Classifying Warfare: Predatory and Hierarchical

In his history of Western weapons and warfare, Of Arms and Men (Oxford: Oxford University Press, 1991), Robert O’Connell proposes an interesting model for examining the military systems of different cultures by analogy to the animal world. Animals use violence for different purposes and in different ways. Some violence is predatory, as when a wolf hunts a deer or an owl snatches a mouse out of a field. The point of the violence is to kill and consume prey. These animals’ methods and weapons (fangs, claws, beaks) are practical and efficient. They are meant to get the job of killing done as quickly and effectively as possible. Some prey animals have evolved similarly efficient weapons (hooves, horns, teeth) for self-defense. Other times, violence is hierarchical, as when deer lock antlers or dogs tussle with each other to establish an order of dominance within a pack. In these cases, the way that animals fight each other tends to be limited, almost ritualized, in a way that focuses more on display and intimidation than actual wounding—when deer are defending themselves from predators, they can kick and bite with wounding force, but when competing for dominance they lock antlers and shove in a way that minimizes the chance of one deer seriously harming another. The same model can be used as a way of thinking about warfare in human societies.

Some cultures’ ways of making war are like predatory animals’. Their weapons are simple and brutally efficient. Their goal is to kill and destroy, not just to force their opponents into submission. They do not recognize rules of war or limits on where, when, how, or against whom violence can legitimately be used. A classic example is the Roman legion. A legionary’s primary weapon was the gladius, a short sword used for thrusting and slashing at an enemy’s lower torso. The wounds left by a gladius were gory and horrible; the sight of bodies mutilated by Roman blades was enough to demoralize some warriors. Contemporary observers describe Roman soldiers going into a bestial frenzy on the battlefield and slaughtering everything in their path, not just enemy fighters but civilians, children, even animals.

Other cultures fight more like animals competing for dominance within a herd. Their warfare is contained within rules dictating what violence is acceptable and what is not. Battles often begin only after showy demonstrations of power and attempts to negotiate some peaceful resolution. The act of battle itself is brief and bounded by rituals; the goal is not to annihilate the enemy but to compel them to submit and recognize the superiority of the winning side. Ancient Greek hoplite warfare fits this model. Hoplites fought in brief campaigns between city-states, often decided in a single battle on a field which had been mutually agreed to by the two sides. Casualties in a hoplite battle were generally low; victory came when one side broke ranks and fled the field, not with the elimination of one army by the other. The violence of hoplite fighting was real, but it was strictly limited by rules of engagement and commonly understood principles of honor.

Whether a society leans toward predatory or hierarchical violence often depends on who their enemies are. Among people who share culture, history, and traditions, violence tends to be hierarchical. When communicating with the other side is easy and the belligerents in a war already agree on certain principles and ideals, it is easier to agree on limits and rules about war and to be confident that your opponents will abide by their promises. When fighting people with whom you don’t share culture and history, it is harder to rely on commonly agreed rules of war or to trust that the other side will stick to their agreements. Hoplite warfare developed among Greek city-states who were repeatedly fighting their close neighbors, and legionary warfare developed in an expansionist empire venturing further and further into unknown territory, but we can see similar patterns play out in other historical settings as well.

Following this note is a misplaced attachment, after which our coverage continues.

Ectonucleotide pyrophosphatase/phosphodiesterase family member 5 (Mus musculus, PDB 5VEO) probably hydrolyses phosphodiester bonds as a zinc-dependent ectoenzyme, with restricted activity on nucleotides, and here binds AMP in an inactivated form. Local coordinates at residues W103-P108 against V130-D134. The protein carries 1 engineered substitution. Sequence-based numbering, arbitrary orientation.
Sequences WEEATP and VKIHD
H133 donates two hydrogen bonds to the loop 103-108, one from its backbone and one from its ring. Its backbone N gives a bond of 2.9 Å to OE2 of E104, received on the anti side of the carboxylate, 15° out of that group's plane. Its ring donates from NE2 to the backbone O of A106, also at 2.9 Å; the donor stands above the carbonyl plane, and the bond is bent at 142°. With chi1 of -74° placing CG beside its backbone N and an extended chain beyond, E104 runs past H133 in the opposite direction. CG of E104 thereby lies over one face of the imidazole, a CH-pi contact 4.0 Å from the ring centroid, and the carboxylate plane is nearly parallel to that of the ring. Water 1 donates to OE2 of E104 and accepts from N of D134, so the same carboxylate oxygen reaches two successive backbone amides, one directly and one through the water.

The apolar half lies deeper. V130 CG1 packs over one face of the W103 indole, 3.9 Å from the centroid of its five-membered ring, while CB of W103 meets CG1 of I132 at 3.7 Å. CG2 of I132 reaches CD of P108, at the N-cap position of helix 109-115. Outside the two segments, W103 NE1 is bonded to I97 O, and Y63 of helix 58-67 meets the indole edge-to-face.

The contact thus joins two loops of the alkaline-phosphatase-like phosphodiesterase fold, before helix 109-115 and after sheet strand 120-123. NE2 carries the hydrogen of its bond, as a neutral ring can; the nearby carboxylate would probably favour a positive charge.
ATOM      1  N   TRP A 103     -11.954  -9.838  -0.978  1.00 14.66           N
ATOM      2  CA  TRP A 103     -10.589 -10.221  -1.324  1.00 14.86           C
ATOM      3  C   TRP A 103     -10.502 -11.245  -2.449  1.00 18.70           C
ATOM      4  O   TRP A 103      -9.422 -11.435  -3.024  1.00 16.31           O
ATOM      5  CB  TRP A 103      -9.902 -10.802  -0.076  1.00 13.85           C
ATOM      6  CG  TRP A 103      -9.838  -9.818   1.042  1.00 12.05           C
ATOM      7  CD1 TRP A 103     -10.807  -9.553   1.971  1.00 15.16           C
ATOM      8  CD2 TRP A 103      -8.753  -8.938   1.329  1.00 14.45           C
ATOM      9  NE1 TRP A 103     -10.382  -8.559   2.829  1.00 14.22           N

During the eighteenth century, wars among European states were often carried out in hierarchical ways. A British commander facing French troops and not feeling confident of victory could trust that if he surrendered instead of chancing a battle, he and his troops would not be slaughtered but would be treated according to certain basic rules and eventually ransomed back or released at the end of hostilities. Conditions for prisoners of war could certainly be horrendous—especially for the rank and file—but surrender was an acceptable, even honorable, option when there was no reasonable chance of victory. Since the best way to win a battle is to not have to fight it in the first place, convincing enemy troops to give up became as tactically important as fighting them in the first place. Hence the development of flashy, colorful uniforms and elaborate drill performances. The goal was to make one’s own troops look as impressive as possible in order to intimidate the enemy into giving up without a fight.

Meanwhile, in European colonies in the Americas, Africa, and Asia, European settlers faced off against native peoples whose languages, cultures, and traditions they did not share. Neither side could trust that the other would honor agreements or abide by even basic rules on the treatment of prisoners or civilians. Colonial warfare tended to be brutal and predatory. There was no point to trying to intimidate the enemy or force them to come to terms; the only goal of warfare was to kill as efficiently as possible. In England’s North American colonies, settlers developed a style of warfare for fighting against the indigenous people which diverged very far from the elaborate rituals of European warfare at the time. In the early battles of the American Revolution, the orderly performance of the British redcoat drill came up against the guerrilla tactics of American minutemen trained in the harsh school of frontier raiding and counter-raiding.